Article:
From"Observer & Community Support for Spitzer - Lessons Learned" by Silbermann, Rebull & Storrie-Lombardi, 10 Oct 2007:
Our Helpdesk is the AIM software (Unix/Windows) that ingests incoming emails from firstname.lastname@example.org
, creates ‘tickets’ out of them by assigning them a ticket number and leaving them in an ‘open’ status for the Helpdesk operator to review and answer or assign to other staff as needed. The software can also be configured such that users have to fill out a web form to submit a ‘ticket’. We thought this an unnecessary hurdle for people to ask us questions. Just send us an email and we would take if from there was our feeling.
The Helpdesk can receive over 700 emails/month during the busiest times (ingest of approved programs). December is the quiet month with about 200 emails.
Helpdesk software (wish list)
- Knowledgeable helpdesk operator (w/database/info access!).
- Answer questions, assign others to appropriate person.
- One email address for (just about) everything.
- Prompt response to queries (within 2 workdays) very important!
- Operator sends reminders to staff starting on day 3 for unanswered questions.
- Notification of submission of modified program via email to Helpdesk.
- Easy identification of pending tickets, easy response mechanism; tracking of who said what and when.
- No limit to the number of staff who can use the s/w.
- Ease of configuration of the software; i.e. add/change categories, staff members assigned to tickets, assign categories separate from staff, etc.
- Ability to search for keywords in subject/body of tickets or date sent, etc.
- Ability to respond to multiple people.
- Ability to see all email addresses of who the email was sent to.
- Ability for Helpdesk Operator to see status of all pending tickets, not just the unassigned ones (to track unanswered ones).
- No limit (or larger than AIM’s 8 kb) on incoming email size.
- Response appended to top of body of ticket (not bottom as in AIM) and archived in the ticket.
- Ability to tell if you have closed out a ticket without responding to it.
- Handle attachments.
- Easy generation of statistics.
- Must do spam filtering (in Helpdesk or in front of it).
- Ability to upgrade over course of mission.
- No ‘automatic’ confirmation of receipt of email (turn this feature OFF).
- Backup inbox to catch ALL emails just in case...
- Inadequate Helpdesk software and/or hardware; AIM software we use claimed to run on Unix and Windows but it clearly has issues with Unix.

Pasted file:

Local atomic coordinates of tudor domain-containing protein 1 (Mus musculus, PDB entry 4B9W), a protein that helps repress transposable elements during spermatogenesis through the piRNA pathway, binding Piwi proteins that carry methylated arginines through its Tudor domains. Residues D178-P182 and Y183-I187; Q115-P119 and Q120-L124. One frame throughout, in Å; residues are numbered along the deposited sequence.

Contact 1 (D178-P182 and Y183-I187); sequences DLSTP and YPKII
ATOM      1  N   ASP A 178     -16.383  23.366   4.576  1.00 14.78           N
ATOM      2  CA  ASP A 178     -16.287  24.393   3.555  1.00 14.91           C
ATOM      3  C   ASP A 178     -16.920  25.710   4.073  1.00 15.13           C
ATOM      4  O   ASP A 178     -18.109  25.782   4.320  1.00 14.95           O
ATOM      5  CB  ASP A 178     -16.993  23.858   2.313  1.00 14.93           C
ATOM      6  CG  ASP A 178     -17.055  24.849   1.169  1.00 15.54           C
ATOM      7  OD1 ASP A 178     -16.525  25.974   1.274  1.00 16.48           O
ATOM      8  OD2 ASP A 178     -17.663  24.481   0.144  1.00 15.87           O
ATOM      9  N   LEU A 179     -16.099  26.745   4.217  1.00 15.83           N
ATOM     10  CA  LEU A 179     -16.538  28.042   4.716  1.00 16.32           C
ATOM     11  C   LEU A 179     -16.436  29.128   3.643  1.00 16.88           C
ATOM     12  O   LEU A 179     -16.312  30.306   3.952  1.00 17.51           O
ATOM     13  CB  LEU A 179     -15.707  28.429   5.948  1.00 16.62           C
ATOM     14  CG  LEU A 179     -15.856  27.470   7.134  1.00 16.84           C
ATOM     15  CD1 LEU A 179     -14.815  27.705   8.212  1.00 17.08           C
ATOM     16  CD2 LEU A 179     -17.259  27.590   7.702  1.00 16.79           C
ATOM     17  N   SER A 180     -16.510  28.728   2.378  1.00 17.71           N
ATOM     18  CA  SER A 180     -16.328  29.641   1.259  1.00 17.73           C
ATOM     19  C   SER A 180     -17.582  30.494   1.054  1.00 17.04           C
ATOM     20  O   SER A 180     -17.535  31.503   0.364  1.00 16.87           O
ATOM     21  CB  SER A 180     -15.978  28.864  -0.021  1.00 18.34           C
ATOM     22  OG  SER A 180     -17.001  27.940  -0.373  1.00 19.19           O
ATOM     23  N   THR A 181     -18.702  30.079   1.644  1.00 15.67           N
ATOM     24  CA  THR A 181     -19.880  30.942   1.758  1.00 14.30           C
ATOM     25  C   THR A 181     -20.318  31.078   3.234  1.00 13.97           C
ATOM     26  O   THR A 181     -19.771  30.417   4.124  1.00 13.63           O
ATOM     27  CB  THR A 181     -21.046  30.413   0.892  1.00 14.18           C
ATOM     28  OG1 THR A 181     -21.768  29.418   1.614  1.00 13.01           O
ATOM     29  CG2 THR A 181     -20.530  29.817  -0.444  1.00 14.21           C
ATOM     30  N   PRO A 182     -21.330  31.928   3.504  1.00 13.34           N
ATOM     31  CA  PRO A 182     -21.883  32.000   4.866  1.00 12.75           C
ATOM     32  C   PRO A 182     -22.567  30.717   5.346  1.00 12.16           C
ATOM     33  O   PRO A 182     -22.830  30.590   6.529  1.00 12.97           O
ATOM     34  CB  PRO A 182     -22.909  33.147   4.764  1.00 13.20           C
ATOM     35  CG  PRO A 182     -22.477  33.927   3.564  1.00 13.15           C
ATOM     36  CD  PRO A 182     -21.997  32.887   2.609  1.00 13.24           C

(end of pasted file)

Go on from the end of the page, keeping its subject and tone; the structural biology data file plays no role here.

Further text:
- Software is VERY SLOW, PAINFULLY SLOW now that we have tens of thousands of tickets in there.
- Spam volume and filtering; early spam filtering would capture real emails, now use Can-It; we’ve gone from zero to about 120 spam emails/day – now a significant amount of time is needed to deal with it.
- Maintenance of software (ISG helps us but we don’t have a knowledgeable person on the team).
- All packaged Helpdesk software has many bells/whistles that are unnecessary. Remember the bottom line of Helpdesk operation: capture the question(s), answering them, and archive everything for later use (‘I’ve answered this before....’)
- Too busy for years after launch to have time to look at new/better software. So choose wisely.
- To attempt to avoid spam do not put your complete Helpdesk email on web pages (break it up or put it in a gif image) or require the use of a form (not my preference; and spam now comes through those anyway).
A: AIM software
- Do they use a commercial helpdesk package (which one?), or did they write their own (in what), or do they just use a regular email program (which one)? Pros/cons/lessons learned (would they do the same again). How much overhead in working with outside contractors?
A: email to email@example.com. The software can also be configured so that users have to fill out a web form to submit a ticket.
- How Do users interface with helpdesk? Simple email, or Do they have a web interface, or both? Anything else? have the solicited user input on How they like the system?
A: Yes, a Helpdesk operator w/database info access. Answers questions if possible, or assign to others. Queries get response within 2 working days. Operator sends reminders to staff starting on day 3 for unanswered questions.
- Do they have a triage process, and if so How Do they manage it? Does the triage person spend a lot of time on each ticket, or quickly assign it to someone else?
- How do they decide who to assign the ticket to? By specialty, or round-robin, or ??
- Do they have diagnostics that the manager/triage person can use to help assign tickets? e.g., no. of tickets per support person, average time to respond, etc.
- How do support personnel communicate with users? Personel email accounts? Webpage? Combination? Do all correspondances go through helpdesk? Are the all logged? If so, how and why? Can they provide concrete examples of when having the entire email chain has been useful?
- How often do users get email notifications? Is it too much/too little?
A: From 200-700 emails/mo (7-25 per day). 200 in December, 700 when deadline.
- How many tickets do they get in a day, and how many people are needed?
- Do they also have any face to face support? How much?
- 07 Dec 2007